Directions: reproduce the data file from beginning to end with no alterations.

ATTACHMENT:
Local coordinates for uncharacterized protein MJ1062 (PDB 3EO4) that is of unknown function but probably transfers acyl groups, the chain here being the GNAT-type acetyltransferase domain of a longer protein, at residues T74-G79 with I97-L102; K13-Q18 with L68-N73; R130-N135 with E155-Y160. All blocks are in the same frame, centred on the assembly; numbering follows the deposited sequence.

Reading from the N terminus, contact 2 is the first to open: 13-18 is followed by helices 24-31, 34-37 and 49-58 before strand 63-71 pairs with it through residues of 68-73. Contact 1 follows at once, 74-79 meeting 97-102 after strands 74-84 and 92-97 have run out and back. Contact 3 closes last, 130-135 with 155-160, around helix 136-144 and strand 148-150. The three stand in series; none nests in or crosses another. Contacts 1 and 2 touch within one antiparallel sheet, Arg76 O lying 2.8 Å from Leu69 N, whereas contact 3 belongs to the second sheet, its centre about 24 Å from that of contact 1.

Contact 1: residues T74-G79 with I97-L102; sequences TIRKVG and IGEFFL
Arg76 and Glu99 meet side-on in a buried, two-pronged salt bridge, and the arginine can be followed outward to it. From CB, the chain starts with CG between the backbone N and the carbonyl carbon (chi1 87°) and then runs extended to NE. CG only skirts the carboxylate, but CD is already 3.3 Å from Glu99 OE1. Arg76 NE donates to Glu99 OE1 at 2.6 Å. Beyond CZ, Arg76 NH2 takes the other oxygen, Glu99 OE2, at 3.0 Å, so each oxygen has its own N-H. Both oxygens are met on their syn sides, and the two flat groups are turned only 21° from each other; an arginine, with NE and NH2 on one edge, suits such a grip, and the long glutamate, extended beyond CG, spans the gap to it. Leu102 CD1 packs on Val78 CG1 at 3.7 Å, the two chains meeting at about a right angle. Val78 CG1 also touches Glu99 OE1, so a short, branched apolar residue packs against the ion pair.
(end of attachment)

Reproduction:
Local coordinates for uncharacterized protein MJ1062 (PDB 3EO4) that is of unknown function but probably transfers acyl groups, the chain here being the GNAT-type acetyltransferase domain of a longer protein, at residues T74-G79 with I97-L102; K13-Q18 with L68-N73; R130-N135 with E155-Y160. All blocks are in the same frame, centred on the assembly; numbering follows the deposited sequence.

Reading from the N terminus, contact 2 is the first to open: 13-18 is followed by helices 24-31, 34-37 and 49-58 before strand 63-71 pairs with it through residues of 68-73. Contact 1 follows at once, 74-79 meeting 97-102 after strands 74-84 and 92-97 have run out and back. Contact 3 closes last, 130-135 with 155-160, around helix 136-144 and strand 148-150. The three stand in series; none nests in or crosses another. Contacts 1 and 2 touch within one antiparallel sheet, Arg76 O lying 2.8 Å from Leu69 N, whereas contact 3 belongs to the second sheet, its centre about 24 Å from that of contact 1.

Contact 1: residues T74-G79 with I97-L102; sequences TIRKVG and IGEFFL
Arg76 and Glu99 meet side-on in a buried, two-pronged salt bridge, and the arginine can be followed outward to it. From CB, the chain starts with CG between the backbone N and the carbonyl carbon (chi1 87°) and then runs extended to NE. CG only skirts the carboxylate, but CD is already 3.3 Å from Glu99 OE1. Arg76 NE donates to Glu99 OE1 at 2.6 Å. Beyond CZ, Arg76 NH2 takes the other oxygen, Glu99 OE2, at 3.0 Å, so each oxygen has its own N-H. Both oxygens are met on their syn sides, and the two flat groups are turned only 21° from each other; an arginine, with NE and NH2 on one edge, suits such a grip, and the long glutamate, extended beyond CG, spans the gap to it. Leu102 CD1 packs on Val78 CG1 at 3.7 Å, the two chains meeting at about a right angle. Val78 CG1 also touches Glu99 OE1, so a short, branched apolar residue packs against the ion pair.